"This is the American Dream, I can’t even get my head around it," Kendra Scott tells PEOPLE.
It was a few months after 9/11 and Kendra Scott had just given birth to her first child. She remembers strapping her son to her chest in a Baby Björn and going store to store trying to sell the jewelry she’d made in the extra bedroom of her Austin, Texas, home.
“I don’t know if they loved the jewelry or if they felt sorry for me,” she jokes of the boutiques that placed her very first orders.
At the time she was searching for jewelry with gemstones — that she could afford. Finding nothing in her price range, she decided to make the pieces herself.
Fast forward to 2017 and the 42-year old mother of three now runs a billion-dollar business with more than 54 boutiques in 21 states.
“This is the American Dream, I can’t even get my head around it,” she tells PEOPLE.
She still smiles at the memory of her first store opening. There was a line around the block and people were all there to support her because she’d once supported them.
“I decided early on that if somebody ever asked for anything, for a donation, I would never say no, I would always have something to give,” she says.
Many of her first customers were people she’d helped.
Scott calls herself the CEO, founder and chief designer and says that outlook continues today. Instead of focusing on marketing, each of her stores has an events coordinator who is tasked with finding ways to get involved in the community, and bring the community into the store.
Last year, the company donated more than $3 million in gifts to charity functions and in-store fundraising events.
The people who work in the stores are even told they can gift anyone, at any time if they see someone is having a bad day.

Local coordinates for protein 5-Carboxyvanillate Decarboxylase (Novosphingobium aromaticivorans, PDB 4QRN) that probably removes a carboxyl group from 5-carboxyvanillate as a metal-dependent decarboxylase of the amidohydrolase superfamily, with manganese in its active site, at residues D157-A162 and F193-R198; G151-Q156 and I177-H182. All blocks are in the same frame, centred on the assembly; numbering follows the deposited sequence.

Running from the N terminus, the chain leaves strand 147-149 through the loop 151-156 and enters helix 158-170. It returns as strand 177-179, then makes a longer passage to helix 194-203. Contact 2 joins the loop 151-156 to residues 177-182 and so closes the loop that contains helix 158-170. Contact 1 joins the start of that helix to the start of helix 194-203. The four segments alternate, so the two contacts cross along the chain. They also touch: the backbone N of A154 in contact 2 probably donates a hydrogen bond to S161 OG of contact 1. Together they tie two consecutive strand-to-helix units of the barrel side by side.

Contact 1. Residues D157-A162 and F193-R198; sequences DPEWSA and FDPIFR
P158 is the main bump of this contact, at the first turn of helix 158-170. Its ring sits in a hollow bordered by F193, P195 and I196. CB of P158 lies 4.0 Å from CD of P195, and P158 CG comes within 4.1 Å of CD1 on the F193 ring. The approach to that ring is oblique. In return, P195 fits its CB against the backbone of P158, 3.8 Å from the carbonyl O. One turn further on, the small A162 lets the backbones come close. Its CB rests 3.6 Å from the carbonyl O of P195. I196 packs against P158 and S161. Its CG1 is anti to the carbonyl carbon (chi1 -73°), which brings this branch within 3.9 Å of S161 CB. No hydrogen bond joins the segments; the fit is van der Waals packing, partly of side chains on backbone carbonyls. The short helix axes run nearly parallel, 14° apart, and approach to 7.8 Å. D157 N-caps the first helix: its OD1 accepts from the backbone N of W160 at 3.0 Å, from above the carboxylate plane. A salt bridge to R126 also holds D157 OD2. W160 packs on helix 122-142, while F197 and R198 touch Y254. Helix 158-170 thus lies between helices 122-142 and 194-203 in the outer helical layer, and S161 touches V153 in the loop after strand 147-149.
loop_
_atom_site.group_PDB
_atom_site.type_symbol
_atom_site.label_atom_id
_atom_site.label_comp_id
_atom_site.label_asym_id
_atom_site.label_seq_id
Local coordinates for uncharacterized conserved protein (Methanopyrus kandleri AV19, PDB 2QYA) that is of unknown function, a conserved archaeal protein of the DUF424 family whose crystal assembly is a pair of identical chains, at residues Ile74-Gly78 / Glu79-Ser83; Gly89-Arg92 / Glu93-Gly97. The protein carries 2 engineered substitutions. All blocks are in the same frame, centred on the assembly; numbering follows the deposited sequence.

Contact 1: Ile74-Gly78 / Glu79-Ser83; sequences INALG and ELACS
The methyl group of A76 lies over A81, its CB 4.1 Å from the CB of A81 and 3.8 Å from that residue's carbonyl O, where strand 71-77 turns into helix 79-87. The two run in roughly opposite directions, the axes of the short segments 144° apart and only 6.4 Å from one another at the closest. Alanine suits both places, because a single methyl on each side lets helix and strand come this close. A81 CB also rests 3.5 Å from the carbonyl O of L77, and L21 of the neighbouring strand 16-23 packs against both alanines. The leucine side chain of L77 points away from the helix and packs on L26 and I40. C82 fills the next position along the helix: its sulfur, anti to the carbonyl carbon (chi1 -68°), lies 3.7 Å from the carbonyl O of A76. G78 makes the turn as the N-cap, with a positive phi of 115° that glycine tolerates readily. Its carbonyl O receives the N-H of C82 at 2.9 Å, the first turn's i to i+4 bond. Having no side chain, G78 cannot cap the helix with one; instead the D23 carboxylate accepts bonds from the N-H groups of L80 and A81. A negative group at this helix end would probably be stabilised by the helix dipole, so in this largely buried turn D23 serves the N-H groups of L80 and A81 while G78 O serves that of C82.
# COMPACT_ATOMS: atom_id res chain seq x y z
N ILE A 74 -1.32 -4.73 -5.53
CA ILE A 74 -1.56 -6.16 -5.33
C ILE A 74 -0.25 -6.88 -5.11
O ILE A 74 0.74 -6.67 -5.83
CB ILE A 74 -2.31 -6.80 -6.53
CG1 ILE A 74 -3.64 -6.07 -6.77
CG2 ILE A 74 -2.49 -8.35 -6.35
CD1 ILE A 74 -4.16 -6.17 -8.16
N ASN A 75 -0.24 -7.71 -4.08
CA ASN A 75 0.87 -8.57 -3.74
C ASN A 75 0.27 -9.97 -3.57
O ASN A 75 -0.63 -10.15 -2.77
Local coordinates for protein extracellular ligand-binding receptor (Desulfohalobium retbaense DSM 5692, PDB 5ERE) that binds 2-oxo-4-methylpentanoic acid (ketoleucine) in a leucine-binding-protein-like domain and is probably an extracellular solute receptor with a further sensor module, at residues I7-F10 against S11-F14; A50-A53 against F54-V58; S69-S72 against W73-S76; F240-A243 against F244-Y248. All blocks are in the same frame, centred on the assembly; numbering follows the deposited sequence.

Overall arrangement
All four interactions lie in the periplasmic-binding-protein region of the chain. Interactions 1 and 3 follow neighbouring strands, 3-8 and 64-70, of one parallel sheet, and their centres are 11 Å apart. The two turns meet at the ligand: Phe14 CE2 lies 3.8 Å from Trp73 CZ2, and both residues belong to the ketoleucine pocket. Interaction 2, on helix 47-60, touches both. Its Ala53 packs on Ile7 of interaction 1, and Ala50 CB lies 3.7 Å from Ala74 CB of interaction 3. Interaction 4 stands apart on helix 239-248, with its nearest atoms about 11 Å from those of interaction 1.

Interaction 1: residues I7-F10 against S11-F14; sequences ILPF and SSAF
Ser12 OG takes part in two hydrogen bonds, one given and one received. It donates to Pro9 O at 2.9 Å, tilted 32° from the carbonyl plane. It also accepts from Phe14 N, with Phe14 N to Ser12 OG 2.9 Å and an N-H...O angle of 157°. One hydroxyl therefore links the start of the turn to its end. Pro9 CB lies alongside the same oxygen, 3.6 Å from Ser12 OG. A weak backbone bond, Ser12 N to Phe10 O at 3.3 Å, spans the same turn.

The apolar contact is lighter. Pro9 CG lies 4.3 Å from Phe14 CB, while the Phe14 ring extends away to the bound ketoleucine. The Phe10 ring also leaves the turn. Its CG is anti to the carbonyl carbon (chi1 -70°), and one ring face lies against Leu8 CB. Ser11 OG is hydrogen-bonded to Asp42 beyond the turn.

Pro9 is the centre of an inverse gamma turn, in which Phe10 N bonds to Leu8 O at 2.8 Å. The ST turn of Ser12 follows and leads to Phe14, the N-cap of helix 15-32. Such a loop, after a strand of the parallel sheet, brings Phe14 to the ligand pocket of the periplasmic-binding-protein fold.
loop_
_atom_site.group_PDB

“I truly believe our secret sauce is giving,” Scott says.
They also recently launched programs in hospitals where breast cancer patients and caregivers for kids in children’s hospitals can design and make Kendra Scott pieces of their own.
“We’re proving you can be a fiscally responsible company and you can do good and make a difference and I’m hopeful we can be a beacon of light for big and small companies that if you start out with a giving heart, good things will happen. We have 15 years of proof,” she says.
Scott lost her stepfather to brain cancer when he was just 47 years old and says it was something he said just before he died that inspired her business philosophy.
“At the end of his life, he had a hard time speaking and he said, ‘You do good,’ and those words have stuck with me and have been the foundation for everything I’ve done going forward,” she says.
Clearly it’s working. Twenty new stores are expected to open this year and Scott is gearing up to launch a line of home accessories.
“I don’t ever forget what the struggle was like and that’s why I’m so appreciative that the American Dream is still alive,” she says. “It can happen!”